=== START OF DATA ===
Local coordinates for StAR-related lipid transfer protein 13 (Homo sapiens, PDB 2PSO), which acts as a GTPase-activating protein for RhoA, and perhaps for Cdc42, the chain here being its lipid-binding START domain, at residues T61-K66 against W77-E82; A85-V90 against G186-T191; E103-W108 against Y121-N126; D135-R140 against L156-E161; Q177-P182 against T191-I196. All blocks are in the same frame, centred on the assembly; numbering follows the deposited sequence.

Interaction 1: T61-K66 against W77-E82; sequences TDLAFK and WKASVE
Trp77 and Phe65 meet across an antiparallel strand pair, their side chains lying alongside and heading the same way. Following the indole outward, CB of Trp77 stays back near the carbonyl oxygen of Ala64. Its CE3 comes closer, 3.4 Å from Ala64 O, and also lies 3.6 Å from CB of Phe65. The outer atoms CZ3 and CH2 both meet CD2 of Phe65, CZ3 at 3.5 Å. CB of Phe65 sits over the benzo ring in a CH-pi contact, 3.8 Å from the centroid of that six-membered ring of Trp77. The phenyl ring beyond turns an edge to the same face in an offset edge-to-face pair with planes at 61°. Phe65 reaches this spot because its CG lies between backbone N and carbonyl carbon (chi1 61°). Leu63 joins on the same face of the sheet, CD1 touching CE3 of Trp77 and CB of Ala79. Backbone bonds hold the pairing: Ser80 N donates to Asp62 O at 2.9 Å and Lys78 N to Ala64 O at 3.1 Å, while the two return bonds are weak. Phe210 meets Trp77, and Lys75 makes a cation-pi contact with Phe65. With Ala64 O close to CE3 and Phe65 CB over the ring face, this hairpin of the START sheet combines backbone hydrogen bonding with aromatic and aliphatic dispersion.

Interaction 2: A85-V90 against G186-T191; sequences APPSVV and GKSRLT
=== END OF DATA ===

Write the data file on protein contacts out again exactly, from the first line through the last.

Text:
Local coordinates for StAR-related lipid transfer protein 13 (Homo sapiens, PDB 2PSO), which acts as a GTPase-activating protein for RhoA, and perhaps for Cdc42, the chain here being its lipid-binding START domain, at residues T61-K66 against W77-E82; A85-V90 against G186-T191; E103-W108 against Y121-N126; D135-R140 against L156-E161; Q177-P182 against T191-I196. All blocks are in the same frame, centred on the assembly; numbering follows the deposited sequence.

Interaction 1: T61-K66 against W77-E82; sequences TDLAFK and WKASVE
Trp77 and Phe65 meet across an antiparallel strand pair, their side chains lying alongside and heading the same way. Following the indole outward, CB of Trp77 stays back near the carbonyl oxygen of Ala64. Its CE3 comes closer, 3.4 Å from Ala64 O, and also lies 3.6 Å from CB of Phe65. The outer atoms CZ3 and CH2 both meet CD2 of Phe65, CZ3 at 3.5 Å. CB of Phe65 sits over the benzo ring in a CH-pi contact, 3.8 Å from the centroid of that six-membered ring of Trp77. The phenyl ring beyond turns an edge to the same face in an offset edge-to-face pair with planes at 61°. Phe65 reaches this spot because its CG lies between backbone N and carbonyl carbon (chi1 61°). Leu63 joins on the same face of the sheet, CD1 touching CE3 of Trp77 and CB of Ala79. Backbone bonds hold the pairing: Ser80 N donates to Asp62 O at 2.9 Å and Lys78 N to Ala64 O at 3.1 Å, while the two return bonds are weak. Phe210 meets Trp77, and Lys75 makes a cation-pi contact with Phe65. With Ala64 O close to CE3 and Phe65 CB over the ring face, this hairpin of the START sheet combines backbone hydrogen bonding with aromatic and aliphatic dispersion.

Interaction 2: A85-V90 against G186-T191; sequences APPSVV and GKSRLT